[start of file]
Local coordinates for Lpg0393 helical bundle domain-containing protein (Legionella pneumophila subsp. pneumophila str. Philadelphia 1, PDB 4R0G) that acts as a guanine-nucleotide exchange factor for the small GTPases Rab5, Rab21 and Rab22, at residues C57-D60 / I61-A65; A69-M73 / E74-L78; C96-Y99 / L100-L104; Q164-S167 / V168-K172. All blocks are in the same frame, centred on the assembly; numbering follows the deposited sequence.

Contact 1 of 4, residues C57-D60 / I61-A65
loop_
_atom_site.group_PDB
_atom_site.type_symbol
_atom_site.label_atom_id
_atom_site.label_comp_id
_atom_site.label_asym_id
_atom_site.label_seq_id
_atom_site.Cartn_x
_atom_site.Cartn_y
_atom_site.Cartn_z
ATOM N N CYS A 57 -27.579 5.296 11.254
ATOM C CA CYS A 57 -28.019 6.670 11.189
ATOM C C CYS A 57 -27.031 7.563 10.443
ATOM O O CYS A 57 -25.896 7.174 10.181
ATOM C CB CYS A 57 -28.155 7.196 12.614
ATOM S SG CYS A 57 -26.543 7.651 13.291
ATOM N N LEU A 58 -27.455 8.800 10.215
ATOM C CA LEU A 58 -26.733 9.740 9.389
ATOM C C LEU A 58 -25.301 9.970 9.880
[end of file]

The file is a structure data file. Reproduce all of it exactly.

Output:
Local coordinates for Lpg0393 helical bundle domain-containing protein (Legionella pneumophila subsp. pneumophila str. Philadelphia 1, PDB 4R0G) that acts as a guanine-nucleotide exchange factor for the small GTPases Rab5, Rab21 and Rab22, at residues C57-D60 / I61-A65; A69-M73 / E74-L78; C96-Y99 / L100-L104; Q164-S167 / V168-K172. All blocks are in the same frame, centred on the assembly; numbering follows the deposited sequence.

Contact 1 of 4, residues C57-D60 / I61-A65
loop_
_atom_site.group_PDB
_atom_site.type_symbol
_atom_site.label_atom_id
_atom_site.label_comp_id
_atom_site.label_asym_id
_atom_site.label_seq_id
_atom_site.Cartn_x
_atom_site.Cartn_y
_atom_site.Cartn_z
ATOM N N CYS A 57 -27.579 5.296 11.254
ATOM C CA CYS A 57 -28.019 6.670 11.189
ATOM C C CYS A 57 -27.031 7.563 10.443
ATOM O O CYS A 57 -25.896 7.174 10.181
ATOM C CB CYS A 57 -28.155 7.196 12.614
ATOM S SG CYS A 57 -26.543 7.651 13.291
ATOM N N LEU A 58 -27.455 8.800 10.215
ATOM C CA LEU A 58 -26.733 9.740 9.389
ATOM C C LEU A 58 -25.301 9.970 9.880